Nadav Samin, Of Sand or Soil: Genealogy and Tribal Belinging in Saudi Arabia (Princeton, NJ: Princeton University Press, 2015.
[This review was originally published in the Fall 2016 issue of Arab Studies Journal. For more information on the issue, or to subscribe to ASJ, click here.]
Is Saudi Arabia a “tribal state,” and if so, what, exactly, is tribal about it? For some, scholars and laypersons alike, tribalism remains the driving force of the social, political, and cultural modes of organization in the kingdom. For others, the opposite rings true: the very existence of the Saudi state is premised on curtailing tribalism, with all its trappings. Challenging such dichotomies, Nadav Samin’s Of Sand or Soil: Genealogy and Tribal Belonging in Saudi Arabia reveals the continuities and the breaks in the social, cultural, and political life of “tribalism” as deployed by both regime and society. His study is a compelling and archivally grounded ethnography of why genealogy matters in the kingdom, revealing “the dynamic and contingent nature of tribal identity in modern Saudi Arabia” (16). In so doing, it turns the once-fraught topics of tribalism and genealogy into critical avenues through which to understand modern politics, society, and power.
Questions of social and political change in Saudi Arabia, and the agency of its subject-citizens, animate the book under review. Instead of taking for granted the state-building mechanisms of bedouin sedentariza-tion and “religious reconditioning”—considered hallmarks of Saudi state formation—Samin interrogates their consequences for sociopolitical life. He attends to the ways in which these techniques shaped the sociabilities of the peoples of Arabia, rural and urban, tribal and nontribal. While the new state’s socialization mechanisms—educational, legal, institutional, and otherwise—eliminated most aspects of bedouin life, Samin convincingly shows that “genealogical consciousness survived into the modern age relatively intact as a dimension of culture that escaped traditional Saudi-Wahhabi reconditioning” (73). Indeed, the importance of evincing tribal belonging has only increased in the last few decades. Once an object of institutional reform in the making of the modern state, the tribe has become a source of nostalgia, Arab authenticity, and importantly, symbolic and material benefits.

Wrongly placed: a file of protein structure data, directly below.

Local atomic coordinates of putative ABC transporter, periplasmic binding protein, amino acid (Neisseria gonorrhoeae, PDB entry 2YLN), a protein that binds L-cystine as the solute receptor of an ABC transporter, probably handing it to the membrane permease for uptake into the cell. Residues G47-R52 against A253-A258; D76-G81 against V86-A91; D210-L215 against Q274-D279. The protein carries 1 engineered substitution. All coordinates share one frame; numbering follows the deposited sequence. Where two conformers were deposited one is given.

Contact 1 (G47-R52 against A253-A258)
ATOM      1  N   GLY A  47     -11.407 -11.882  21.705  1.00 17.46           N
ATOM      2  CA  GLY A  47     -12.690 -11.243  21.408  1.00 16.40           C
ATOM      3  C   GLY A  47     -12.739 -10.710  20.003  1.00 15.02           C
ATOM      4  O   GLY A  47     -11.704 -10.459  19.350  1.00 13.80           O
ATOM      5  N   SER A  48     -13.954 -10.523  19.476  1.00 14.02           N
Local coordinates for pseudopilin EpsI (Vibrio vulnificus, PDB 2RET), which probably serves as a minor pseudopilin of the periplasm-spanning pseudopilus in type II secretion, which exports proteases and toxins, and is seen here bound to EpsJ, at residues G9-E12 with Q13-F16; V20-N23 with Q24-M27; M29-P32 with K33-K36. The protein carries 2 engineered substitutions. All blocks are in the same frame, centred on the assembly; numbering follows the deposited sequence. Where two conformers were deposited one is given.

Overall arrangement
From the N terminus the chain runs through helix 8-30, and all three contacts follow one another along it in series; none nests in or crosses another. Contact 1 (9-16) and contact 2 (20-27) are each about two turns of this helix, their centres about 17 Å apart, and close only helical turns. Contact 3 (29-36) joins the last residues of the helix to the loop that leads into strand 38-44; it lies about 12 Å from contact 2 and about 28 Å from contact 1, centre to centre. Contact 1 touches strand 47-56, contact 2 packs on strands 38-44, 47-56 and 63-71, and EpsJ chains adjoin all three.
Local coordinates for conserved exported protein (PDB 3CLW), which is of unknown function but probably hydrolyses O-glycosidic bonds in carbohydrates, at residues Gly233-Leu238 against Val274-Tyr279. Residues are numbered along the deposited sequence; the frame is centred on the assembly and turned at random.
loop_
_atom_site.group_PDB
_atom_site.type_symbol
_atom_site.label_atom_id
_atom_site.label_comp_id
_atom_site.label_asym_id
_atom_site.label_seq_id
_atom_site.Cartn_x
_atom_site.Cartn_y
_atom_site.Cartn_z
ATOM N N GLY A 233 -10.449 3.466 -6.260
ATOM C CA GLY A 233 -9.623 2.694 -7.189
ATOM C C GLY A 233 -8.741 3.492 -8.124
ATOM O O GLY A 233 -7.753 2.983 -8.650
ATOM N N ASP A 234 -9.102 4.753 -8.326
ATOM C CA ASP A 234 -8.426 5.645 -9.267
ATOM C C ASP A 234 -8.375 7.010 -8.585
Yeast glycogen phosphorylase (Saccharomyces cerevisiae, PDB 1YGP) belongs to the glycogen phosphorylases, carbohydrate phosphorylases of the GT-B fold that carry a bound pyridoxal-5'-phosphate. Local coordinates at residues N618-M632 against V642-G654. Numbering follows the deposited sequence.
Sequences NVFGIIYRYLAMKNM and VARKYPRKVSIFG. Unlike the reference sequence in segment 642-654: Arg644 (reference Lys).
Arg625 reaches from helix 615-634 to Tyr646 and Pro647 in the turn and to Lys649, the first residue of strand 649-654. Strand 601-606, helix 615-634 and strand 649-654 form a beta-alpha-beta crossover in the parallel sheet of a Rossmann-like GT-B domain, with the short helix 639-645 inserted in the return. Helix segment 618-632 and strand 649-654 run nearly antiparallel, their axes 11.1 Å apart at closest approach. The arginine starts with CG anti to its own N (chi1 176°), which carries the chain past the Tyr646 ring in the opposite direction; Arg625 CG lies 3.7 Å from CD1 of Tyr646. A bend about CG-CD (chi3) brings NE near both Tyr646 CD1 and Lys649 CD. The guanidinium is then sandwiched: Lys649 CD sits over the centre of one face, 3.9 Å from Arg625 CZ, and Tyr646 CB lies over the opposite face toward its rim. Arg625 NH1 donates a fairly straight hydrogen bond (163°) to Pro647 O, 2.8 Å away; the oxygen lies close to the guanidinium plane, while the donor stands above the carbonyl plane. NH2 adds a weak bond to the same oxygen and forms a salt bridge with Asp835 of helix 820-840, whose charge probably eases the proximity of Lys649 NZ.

The author is committed to highlighting the role of subject-citizens, rather than the state, in the development of this new sociopolitical reality. In fact, he devotes five of six chapters to the bottom-up practices that have reified the importance of tribal identity in contemporary Saudi Arabia. These practices include premodern modes of genealogical production and understandings of social hierarchies among settled and bedouin communities, both of which have shaped the current “blood sport that is the kingdom’s modern genealogical culture” (123). Central to the genealogical industry is the intellectual work of Saudi historian, judge, and journalist Hamad al-Jasir, who single-handedly shaped practices of lineal authentication and whose life history is the thread that ties the books’ chapters together. Yet Samin’s bottom-up approach notwithstanding, his final chapter reveals that the modern genealogical culture emerged as a result of state policy. In genealogy, the centralizing regime found an instrument that at once served to identify and categorize its diverse and at times restive subjects while dividing them along reinvented lines, namely, tribal and nontribal. The crown jewel of what the author terms “the genealogical rule of governance” that emerged in Saudi Arabia was the “four-part name,” the identity classification system that the regime institutionalized in 1969 in order to manage the population (166). By the rules of this system, subject-citizens were required to include in their identification cards their first names, fathers’ names, grandfathers’ names, and unprecedentedly, their tribal names as well. According to the author, this system “created the grounds for a fixation on tribal belonging, as it placed the individual’s tribe at the foreground of their public identity, and invented a new inadequacy for those whose popular name (al-shuhra) could not be linked credibly to a prominent tribe” (186). This new emphasis on tribal names, the author suggests, compounded the crisis of identity that Saudis were starting to experience due to the rapid changes that followed the 1973 oil boom.